If you consent, the evidence can almost certainly be used against you. Florida v. Bostick, 501 U.S. 429 (1991) ("Even when officers have no basis for suspecting a particular individual, they may generally ask questions of that individual, ask to examine the individual's identification, and request consent to search.")
If you refuse consent, it is not clear whether the evidence can be used against you, as we dont' know why the officer is asking to frisk you. A stop-and-frisk must be supported by a reasonable and articulable suspicion that you have just committed or are about to commit a crime, and that you are at that moment armed and dangerous. If they reasonably suspect you have just committed a crime but do not reasonably suspect you are armed and dangerous, the police may stop you, but they may not search you.
That point is worth emphasizing because several other answers are incorrectly assuming otherwise. For one example, in Thomas v. Dillard, 818 F.3d 864 (9th Cir. 2016), the police responded to a report of a domestic violence incident. Based on their reasonable and articulable suspicion that the suspect had committed that crime, the police detained him for an stop and frisk. Because they had could reasonably explain why they thought he had committed a crime, but could not reasonablly explain why they thought he was armed and dangerous, the court said the stop was legal, but the frisk was not:
Whereas the purpose of a Terry stop is to further the interests of crime prevention and detection, a Terry frisk is justified by the concern for the safety of the officer and others in proximity. Accordingly, whereas a Terry stop is justified by reasonable suspicion that criminal activity may be afoot, a frisk of a person for weapons requires reasonable suspicion that a suspect is armed and presently dangerous to the officer or to others. A lawful frisk does not always flow from a justified stop. Rather, each element, the stop and the frisk, must be analyzed separately; the reasonableness of each must be independently determined.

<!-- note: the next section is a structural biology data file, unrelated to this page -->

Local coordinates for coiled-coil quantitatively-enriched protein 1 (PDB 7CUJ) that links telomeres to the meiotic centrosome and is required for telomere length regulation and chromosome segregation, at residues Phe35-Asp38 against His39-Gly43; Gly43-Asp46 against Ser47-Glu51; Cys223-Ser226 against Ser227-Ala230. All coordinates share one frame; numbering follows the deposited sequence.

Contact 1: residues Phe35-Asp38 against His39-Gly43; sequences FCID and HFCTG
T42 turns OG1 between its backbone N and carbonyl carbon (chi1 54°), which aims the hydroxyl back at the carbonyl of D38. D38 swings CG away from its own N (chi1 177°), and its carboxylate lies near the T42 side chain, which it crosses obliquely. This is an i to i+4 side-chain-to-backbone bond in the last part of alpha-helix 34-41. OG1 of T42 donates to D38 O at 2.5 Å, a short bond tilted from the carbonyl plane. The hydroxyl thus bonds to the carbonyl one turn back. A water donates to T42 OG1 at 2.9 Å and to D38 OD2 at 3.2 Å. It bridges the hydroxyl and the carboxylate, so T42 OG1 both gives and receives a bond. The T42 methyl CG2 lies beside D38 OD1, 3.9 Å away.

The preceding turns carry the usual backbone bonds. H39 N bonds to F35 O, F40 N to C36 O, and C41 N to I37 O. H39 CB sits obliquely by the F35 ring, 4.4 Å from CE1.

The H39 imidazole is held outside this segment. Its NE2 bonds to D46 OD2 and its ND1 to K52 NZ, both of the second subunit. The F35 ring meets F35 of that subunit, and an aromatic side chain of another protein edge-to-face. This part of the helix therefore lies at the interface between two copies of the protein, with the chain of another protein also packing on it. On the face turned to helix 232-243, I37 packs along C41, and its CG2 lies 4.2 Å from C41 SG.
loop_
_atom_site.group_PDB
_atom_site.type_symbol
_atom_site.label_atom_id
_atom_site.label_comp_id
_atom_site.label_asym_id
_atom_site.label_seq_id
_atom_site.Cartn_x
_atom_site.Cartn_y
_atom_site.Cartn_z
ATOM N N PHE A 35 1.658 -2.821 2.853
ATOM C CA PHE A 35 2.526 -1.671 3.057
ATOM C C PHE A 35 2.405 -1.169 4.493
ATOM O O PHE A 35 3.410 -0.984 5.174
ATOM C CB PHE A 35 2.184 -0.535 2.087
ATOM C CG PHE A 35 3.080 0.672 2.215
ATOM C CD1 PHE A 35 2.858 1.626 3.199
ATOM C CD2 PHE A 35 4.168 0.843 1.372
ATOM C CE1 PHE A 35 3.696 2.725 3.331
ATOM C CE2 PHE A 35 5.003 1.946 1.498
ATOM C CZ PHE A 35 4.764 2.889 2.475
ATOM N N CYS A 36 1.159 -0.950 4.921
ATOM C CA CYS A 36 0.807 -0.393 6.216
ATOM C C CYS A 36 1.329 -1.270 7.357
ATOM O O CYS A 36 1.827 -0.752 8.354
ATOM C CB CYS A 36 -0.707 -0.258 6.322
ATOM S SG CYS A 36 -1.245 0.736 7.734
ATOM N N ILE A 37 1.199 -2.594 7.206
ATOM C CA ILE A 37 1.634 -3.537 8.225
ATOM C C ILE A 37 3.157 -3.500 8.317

Even then, the search is basically limited to a minimally intrusive patdown to ensure you don't have any weapons on you, and the officer is generally not permitted to actually search inside pockets or the like, though the search may escalate based on what the officer is able to feel during the patdown. Minnesota v. Dickerson, 508 U.S. 366, 375–76 (1993) ("If a police officer lawfully pats down a suspect's outer clothing and feels an object whose contour or mass makes its identity immediately apparent, ... its warrantless seizure would be justified by the same practical considerations that inhere in the plain-view context.")
The refusal to respond generally operates as a refusal to consent. The police are therefore free to conduct whatever search they could have conducted without your consent. If they have a reasonable, articulable suspicion that you're carrying a gun, they may frisk you to see if that's the case. If they have a warrant to search your pockets, they can search your pockets. If they don't have any of that, they need to keep their hands to themselves.